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A horse I'm thinking of buying

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    02-06-2012, 11:43 AM
  #1
Foal
Question A horse I'm thinking of buying

Hey guys... I'm not sure where this goes, but it mainly ties into training so I'm going to put it here.

There is a 5 year old standard bred mare I'm interested in for $300. I have a gelding quarter horse that is 7 from cutting lines, short legs, super laid back... Never had him in front of a cow though. I'm looking for something that has the possibilities of being a bit more versatile than my quarter horse. I'm not sure what kind of things I'd like to get into yet, I still really consider myself a beginner. I do, however, have an awesome trainer I work with every week.

So, yesterday we went on a pretty long trail ride... they called it bushwhacking. We didn't follow any kind of semblance of a trail. If there was a creek, we were going to pass it, if there was a jump, they were going over it, etc. I rode the standard bred I'm looking at. She's also like 16.2, and I'm used to my 14.3-15 hh quarter horse. She had a super smooth trot, neck reined fairly well, responded to direct rein much better, refused absolutely nothing. Really steep hill? No problem. Creek? She wanted to play in it when we stopped. On the ground she is a sweetheart. Gives her feet with no problem. Didn't blink when I tossed the saddle on her, didn't spook at anything.

These are my concerns with her. She's very buddy sour. She does not like watching horses walk away from her. I held her back when two ahead of me started loping their horses, she stayed for me, but she started tossing her head and pawing the ground. She's also a kicker if one gets too close to her butt that she doesn't like. Well, she doesn't actually kick, but she lifts her leg and pins her ears and I have no doubt she would follow through if the horse behind didn't listen.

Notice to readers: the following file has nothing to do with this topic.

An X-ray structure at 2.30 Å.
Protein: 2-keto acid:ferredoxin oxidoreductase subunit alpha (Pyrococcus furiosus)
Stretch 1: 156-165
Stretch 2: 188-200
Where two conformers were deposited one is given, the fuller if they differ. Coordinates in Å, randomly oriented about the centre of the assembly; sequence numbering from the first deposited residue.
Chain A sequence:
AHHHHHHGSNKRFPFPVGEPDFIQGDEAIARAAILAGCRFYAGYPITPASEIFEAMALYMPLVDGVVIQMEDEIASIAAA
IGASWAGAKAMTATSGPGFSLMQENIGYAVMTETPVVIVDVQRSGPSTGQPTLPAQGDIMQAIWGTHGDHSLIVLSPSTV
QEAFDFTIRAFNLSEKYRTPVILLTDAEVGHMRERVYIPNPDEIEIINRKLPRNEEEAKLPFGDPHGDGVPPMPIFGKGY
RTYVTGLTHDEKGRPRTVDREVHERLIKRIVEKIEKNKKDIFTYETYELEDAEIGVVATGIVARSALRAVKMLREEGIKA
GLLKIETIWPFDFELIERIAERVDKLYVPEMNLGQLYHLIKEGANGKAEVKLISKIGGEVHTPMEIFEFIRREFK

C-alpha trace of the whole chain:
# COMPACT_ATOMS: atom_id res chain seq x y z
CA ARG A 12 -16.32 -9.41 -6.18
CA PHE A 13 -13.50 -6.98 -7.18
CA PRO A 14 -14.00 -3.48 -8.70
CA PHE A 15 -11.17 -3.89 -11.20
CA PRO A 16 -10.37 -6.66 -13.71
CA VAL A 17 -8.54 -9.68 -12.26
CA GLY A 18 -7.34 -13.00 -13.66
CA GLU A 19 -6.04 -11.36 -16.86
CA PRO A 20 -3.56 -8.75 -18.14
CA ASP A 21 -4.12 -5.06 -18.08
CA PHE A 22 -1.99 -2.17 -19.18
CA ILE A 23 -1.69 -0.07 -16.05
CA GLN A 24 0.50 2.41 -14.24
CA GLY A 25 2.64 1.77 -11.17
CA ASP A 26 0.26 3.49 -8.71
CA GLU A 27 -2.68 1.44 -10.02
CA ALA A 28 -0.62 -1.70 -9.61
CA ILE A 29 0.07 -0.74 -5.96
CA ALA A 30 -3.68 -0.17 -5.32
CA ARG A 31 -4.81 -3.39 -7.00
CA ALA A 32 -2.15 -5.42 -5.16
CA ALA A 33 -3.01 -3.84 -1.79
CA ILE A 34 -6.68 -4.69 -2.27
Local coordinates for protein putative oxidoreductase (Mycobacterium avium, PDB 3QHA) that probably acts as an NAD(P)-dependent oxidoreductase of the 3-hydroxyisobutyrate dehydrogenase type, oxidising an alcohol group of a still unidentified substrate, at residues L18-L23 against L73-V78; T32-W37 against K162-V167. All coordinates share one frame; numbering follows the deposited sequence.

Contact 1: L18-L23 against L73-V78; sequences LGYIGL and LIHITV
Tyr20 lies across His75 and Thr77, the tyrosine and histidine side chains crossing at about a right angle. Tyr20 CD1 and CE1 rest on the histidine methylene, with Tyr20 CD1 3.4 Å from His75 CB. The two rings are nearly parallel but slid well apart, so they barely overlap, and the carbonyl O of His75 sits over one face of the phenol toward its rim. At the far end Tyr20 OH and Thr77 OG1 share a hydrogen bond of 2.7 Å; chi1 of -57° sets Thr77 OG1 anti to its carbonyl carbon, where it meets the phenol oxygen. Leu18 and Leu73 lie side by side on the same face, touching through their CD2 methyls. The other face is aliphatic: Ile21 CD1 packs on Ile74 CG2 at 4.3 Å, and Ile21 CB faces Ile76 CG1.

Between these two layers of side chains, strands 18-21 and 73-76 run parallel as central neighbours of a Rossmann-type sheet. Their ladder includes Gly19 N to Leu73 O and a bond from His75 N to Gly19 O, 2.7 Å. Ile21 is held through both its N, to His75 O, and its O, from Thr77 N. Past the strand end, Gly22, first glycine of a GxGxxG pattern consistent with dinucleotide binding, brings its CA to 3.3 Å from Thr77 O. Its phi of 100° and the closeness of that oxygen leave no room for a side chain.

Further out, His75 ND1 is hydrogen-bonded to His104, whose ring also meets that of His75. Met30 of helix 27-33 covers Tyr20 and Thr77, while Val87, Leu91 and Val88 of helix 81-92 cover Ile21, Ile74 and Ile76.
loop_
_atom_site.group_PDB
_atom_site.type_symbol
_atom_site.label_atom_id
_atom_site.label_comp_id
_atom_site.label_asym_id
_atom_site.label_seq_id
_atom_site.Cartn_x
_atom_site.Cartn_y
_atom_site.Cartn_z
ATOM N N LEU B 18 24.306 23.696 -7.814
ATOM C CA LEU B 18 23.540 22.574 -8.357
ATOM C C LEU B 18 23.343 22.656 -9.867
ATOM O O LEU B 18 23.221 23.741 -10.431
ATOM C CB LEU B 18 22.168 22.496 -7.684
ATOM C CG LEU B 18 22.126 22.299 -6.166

The guy that has her right now says she also doesn't like arenas. He tried to take her in to run her though barrels and I guess she backed right out. He said it's because she's so herd sour. This guy really cowboys his horses, always wears spurs, etc. He said he had never ridden the mare without spurs so he didn't know if she would listen to me or not. She was very responsive to my leg, but she doesn't know me from Adam, and if her horse friends were leaving she did not like it one bit. And for clarification, I have no issue with spurs when used correctly. I own my pair of spurs. His were pretty severe and he didn't roll them, he pretty much used them like they weren't even on his foot if that makes sense. Just kicked like he would have without spurs on.

Also, I was told she is not papered because she wasn't raced because there was something wrong with her knees?

I was told that she had kicking issues when she was younger as well.

I'm going to have my trainer on her this coming week (she actually worked with this particular horse as a yearling) and get her opinion, then I'm trying her out again on another trail ride in two weeks. In the mean time, I wanted to get opinions from you guys.

She didn't rear, listened, but definitely showed she was agitated. I also didn't like the pawing. She does it when she's frustrated, bored... She pawed a few times during the ride and once afterwards when she was tied and trying to get at grass.

Are these issues my trainer and I can work through? Also, the racing thing concerns me. Does anyone know anything about standard bred racing? Would her knees be bad enough to keep her from doing any kind of eventing in the future? Should I give her a chance or should I pass? I really like this mare, I like her personality, but I don't want to get in over my head.

Tl;dr

I'm looking for a versatile horse, she has some training issues and -possibly- knee issues. Can this be worked around or should I move on?